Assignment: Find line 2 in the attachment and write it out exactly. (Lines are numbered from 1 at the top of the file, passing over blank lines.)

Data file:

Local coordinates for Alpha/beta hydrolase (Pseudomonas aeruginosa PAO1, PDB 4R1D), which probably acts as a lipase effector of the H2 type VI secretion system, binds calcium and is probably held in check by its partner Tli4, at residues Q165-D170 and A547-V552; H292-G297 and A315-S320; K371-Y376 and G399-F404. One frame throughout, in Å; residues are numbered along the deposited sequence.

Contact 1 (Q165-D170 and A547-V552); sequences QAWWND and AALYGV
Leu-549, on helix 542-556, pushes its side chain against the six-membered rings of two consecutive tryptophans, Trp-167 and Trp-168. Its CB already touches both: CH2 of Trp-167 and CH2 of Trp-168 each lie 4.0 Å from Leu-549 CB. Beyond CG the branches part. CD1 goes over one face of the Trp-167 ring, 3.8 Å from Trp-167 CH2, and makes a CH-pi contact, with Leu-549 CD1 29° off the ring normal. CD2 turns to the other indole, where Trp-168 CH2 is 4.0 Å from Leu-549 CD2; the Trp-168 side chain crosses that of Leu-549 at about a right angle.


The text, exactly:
Contact 1 (Q165-D170 and A547-V552); sequences QAWWND and AALYGV